Burma Correspondent: Less than a week after a third transition meeting between Burma’s (Myanmar) commander-in-chief Min Aung Hlaing and democratic leader Aung San Suu Kyi, the powerful army chief has pushed back against any quick changes to the constitution.
The 2008 document, which bars Suu Kyi from becoming president even after her National League for Democracy (NLD) swept a historic election last year, has been a bone of contention between her party and the army.
Suu Kyi has vowed to disregard it and lead the country from “above the president”.
Min Aung Hlaing said that the junta-drafted constitution should be amended “at an appropriate time” in accordance with constitutional provisions.
Some senior NLD members and scholars had speculated that the articles banning Suu Kyi from becoming president could be temporarily suspended as part of a power-sharing deal between the armed forces and the NLD.
“Since Burma (Myanmar) has been undergoing democratisation only for five years, necessary provisions should be amended at an appropriate time in accordance with the chapter XII of the constitution,” the army-run Myawady daily reported Min Aung Hlaing as saying at a meeting with army officers on Monday.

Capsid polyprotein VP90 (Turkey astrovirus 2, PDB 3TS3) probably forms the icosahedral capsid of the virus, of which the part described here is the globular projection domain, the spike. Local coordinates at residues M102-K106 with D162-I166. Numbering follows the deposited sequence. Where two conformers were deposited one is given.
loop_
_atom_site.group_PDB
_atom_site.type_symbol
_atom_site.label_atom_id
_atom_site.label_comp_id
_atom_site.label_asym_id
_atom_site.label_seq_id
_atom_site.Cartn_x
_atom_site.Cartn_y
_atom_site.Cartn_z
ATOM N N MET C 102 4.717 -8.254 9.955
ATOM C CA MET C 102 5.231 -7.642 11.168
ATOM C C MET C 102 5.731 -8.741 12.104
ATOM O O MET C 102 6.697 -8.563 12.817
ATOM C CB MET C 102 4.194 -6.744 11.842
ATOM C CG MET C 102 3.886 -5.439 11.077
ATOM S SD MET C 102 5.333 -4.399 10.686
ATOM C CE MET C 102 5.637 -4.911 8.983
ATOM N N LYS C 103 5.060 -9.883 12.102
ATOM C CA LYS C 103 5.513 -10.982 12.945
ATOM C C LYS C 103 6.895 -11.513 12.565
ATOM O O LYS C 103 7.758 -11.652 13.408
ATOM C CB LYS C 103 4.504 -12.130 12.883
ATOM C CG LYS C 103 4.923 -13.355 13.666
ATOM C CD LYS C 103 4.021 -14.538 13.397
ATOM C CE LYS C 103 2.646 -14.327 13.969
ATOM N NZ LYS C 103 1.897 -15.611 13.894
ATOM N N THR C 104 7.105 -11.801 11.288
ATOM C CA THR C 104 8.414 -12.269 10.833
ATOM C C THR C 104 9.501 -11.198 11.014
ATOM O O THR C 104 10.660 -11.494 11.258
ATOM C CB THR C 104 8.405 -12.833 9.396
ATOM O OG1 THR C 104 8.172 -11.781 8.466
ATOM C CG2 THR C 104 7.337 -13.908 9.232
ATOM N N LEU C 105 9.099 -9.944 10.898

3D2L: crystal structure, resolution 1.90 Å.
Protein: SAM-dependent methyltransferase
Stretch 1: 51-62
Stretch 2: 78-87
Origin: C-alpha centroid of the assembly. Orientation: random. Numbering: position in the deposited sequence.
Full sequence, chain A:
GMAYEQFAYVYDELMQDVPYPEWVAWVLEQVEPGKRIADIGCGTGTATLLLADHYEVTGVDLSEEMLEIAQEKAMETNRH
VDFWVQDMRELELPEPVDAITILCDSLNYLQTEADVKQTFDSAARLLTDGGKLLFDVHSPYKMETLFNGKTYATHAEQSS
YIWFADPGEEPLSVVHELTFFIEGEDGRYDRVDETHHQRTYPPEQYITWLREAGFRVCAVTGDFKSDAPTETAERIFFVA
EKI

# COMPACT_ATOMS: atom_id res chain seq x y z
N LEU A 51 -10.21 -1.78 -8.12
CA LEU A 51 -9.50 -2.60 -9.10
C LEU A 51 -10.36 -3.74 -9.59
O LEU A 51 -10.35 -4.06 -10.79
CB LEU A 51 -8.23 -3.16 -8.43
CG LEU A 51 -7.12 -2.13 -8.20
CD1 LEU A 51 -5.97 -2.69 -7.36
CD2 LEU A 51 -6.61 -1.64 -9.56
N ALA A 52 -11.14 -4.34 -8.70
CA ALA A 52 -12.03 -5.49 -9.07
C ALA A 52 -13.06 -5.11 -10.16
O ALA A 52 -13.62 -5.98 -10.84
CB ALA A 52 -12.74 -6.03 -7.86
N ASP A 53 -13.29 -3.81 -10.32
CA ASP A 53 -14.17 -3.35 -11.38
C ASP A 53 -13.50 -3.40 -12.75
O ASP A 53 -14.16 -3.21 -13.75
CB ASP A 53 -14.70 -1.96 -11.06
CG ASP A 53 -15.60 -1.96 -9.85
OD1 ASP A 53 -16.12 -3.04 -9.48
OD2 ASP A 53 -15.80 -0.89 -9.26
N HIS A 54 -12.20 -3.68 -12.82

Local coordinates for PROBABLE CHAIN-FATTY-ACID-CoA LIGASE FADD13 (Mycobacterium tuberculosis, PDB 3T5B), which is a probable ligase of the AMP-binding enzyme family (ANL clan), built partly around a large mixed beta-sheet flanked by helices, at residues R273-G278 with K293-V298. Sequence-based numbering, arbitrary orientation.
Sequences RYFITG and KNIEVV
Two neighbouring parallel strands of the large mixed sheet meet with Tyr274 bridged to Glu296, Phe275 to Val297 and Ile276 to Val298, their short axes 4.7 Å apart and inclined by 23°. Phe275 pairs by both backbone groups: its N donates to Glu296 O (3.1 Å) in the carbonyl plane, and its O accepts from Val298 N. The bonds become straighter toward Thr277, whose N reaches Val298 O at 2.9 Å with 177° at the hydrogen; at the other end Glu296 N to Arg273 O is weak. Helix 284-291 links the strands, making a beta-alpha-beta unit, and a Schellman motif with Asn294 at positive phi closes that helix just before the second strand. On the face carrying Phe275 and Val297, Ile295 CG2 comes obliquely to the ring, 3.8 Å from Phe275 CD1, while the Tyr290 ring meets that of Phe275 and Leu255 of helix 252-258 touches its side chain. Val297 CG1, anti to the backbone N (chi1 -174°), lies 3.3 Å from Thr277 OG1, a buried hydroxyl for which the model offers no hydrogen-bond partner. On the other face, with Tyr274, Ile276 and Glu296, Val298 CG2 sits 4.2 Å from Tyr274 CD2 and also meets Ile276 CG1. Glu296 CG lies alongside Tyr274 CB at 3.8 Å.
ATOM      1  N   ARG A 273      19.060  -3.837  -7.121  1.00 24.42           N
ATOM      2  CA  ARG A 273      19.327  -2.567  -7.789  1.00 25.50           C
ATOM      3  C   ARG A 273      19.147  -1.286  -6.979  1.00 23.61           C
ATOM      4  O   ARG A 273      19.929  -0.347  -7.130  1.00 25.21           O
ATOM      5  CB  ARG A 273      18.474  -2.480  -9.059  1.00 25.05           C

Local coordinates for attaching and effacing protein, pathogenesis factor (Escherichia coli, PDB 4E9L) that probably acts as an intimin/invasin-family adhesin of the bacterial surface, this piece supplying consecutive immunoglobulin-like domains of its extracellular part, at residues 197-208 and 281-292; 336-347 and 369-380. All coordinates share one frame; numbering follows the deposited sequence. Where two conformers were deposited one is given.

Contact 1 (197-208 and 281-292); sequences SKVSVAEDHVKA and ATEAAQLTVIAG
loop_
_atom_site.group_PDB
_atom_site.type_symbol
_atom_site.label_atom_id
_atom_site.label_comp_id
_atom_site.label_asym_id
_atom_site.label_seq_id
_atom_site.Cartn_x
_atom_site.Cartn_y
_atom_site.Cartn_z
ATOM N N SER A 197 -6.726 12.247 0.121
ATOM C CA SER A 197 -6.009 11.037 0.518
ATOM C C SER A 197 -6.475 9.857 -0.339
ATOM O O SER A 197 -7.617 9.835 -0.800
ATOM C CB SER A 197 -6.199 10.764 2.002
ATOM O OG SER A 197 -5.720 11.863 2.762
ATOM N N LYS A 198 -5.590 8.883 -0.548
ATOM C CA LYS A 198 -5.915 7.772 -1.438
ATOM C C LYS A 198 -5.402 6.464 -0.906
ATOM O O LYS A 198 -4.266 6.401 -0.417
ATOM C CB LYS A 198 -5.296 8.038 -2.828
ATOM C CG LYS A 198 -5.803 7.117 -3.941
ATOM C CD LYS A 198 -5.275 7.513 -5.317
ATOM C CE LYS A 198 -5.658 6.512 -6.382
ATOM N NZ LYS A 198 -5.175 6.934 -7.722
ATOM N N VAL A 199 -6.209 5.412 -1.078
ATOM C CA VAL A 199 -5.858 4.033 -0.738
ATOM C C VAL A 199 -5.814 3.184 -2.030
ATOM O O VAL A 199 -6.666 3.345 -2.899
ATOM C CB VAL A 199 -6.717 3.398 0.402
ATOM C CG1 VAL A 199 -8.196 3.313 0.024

Talks between the two sides over a protracted political transition drag on amid reports that the army chief has secured a five-year extension. The army stepped back from direct rule of Burma (Myanmar) in 2011 after nearly five decades in power.
Under the semi-civilian government that took its place, the military still holds considerable political power and Suu Kyi will need to forge a relationship with the armed forces to govern effectively. A quarter of the seats in the countrys national parliament are held by unelected army MPs.
The same is true for the smaller state and regional parliaments. The military also remains in control of three key ministries – defence, border affairs and home affairs. Political analyst Yan Myo Thein said the army chiefs remarks were his public answer to speculation over potential quick changes to the constitution.